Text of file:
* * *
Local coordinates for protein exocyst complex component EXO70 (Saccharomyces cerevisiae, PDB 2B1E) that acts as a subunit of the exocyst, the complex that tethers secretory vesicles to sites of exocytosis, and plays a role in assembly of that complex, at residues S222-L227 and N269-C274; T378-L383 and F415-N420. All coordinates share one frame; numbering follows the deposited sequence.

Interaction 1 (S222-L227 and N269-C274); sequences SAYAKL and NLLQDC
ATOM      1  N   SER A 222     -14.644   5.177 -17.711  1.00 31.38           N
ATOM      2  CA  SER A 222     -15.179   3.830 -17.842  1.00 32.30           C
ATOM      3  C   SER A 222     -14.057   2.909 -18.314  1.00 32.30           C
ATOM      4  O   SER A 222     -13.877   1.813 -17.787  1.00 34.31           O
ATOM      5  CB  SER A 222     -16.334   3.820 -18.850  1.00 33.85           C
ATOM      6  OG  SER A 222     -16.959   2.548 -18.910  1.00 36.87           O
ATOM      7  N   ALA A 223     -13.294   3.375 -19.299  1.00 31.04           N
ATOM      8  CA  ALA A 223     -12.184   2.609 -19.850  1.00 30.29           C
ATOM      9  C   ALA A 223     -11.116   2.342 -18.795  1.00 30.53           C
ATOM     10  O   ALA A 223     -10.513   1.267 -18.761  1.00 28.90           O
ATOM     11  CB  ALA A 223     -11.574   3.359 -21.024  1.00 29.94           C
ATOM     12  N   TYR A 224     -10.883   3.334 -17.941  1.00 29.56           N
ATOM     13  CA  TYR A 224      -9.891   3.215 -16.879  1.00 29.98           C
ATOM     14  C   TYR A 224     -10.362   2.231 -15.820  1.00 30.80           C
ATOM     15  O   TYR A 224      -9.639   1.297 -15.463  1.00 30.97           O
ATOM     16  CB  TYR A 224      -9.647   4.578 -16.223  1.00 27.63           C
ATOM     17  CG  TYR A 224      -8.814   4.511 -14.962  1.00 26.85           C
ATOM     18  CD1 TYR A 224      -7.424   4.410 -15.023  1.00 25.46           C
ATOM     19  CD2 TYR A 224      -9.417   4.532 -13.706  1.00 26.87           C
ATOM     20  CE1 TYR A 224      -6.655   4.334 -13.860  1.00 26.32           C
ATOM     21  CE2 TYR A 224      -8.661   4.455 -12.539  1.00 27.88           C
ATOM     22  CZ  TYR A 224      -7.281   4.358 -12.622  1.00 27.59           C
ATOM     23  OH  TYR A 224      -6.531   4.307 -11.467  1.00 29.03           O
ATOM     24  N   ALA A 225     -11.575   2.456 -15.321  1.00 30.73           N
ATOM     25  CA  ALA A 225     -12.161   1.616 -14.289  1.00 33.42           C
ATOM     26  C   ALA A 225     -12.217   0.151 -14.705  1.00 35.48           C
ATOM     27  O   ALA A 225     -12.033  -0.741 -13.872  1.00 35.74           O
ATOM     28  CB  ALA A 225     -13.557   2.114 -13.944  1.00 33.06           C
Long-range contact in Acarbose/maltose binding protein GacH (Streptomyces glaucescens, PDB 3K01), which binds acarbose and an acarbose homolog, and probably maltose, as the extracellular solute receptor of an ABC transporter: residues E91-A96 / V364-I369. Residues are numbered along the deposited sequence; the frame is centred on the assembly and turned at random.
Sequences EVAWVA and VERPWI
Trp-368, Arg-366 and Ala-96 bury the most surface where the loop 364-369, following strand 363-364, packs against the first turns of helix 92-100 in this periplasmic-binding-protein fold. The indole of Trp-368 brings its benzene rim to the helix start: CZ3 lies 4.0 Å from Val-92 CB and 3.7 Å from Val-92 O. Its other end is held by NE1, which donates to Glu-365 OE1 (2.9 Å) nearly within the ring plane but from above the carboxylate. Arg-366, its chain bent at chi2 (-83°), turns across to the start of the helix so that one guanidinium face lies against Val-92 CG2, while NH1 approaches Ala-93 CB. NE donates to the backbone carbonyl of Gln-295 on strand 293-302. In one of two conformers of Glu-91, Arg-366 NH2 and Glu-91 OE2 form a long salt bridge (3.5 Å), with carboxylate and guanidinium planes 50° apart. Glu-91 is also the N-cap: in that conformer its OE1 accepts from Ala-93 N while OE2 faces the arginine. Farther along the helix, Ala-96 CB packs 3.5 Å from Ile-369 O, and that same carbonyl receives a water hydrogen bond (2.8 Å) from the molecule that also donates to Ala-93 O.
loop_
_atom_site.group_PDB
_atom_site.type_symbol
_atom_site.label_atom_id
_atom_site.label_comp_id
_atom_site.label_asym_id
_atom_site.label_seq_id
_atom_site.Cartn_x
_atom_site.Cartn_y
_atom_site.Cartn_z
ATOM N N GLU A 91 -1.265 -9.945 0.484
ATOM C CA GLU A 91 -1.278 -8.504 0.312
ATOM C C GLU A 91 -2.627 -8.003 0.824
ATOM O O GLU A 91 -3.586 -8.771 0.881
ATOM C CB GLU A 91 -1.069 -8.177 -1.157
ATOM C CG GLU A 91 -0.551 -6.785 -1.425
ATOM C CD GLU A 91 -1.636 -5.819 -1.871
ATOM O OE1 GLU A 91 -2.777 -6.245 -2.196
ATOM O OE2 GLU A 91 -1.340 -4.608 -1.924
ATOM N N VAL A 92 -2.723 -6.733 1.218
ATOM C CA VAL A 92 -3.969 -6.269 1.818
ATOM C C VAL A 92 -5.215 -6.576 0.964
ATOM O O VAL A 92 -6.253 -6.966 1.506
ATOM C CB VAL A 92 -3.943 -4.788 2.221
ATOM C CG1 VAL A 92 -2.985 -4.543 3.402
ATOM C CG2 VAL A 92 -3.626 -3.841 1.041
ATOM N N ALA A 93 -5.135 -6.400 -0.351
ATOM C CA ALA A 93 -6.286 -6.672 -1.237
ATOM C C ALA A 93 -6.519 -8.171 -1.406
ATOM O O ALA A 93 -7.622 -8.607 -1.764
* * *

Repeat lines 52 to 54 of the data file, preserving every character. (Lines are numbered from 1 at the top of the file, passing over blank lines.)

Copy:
ATOM O OE2 GLU A 91 -1.340 -4.608 -1.924
ATOM N N VAL A 92 -2.723 -6.733 1.218
ATOM C CA VAL A 92 -3.969 -6.269 1.818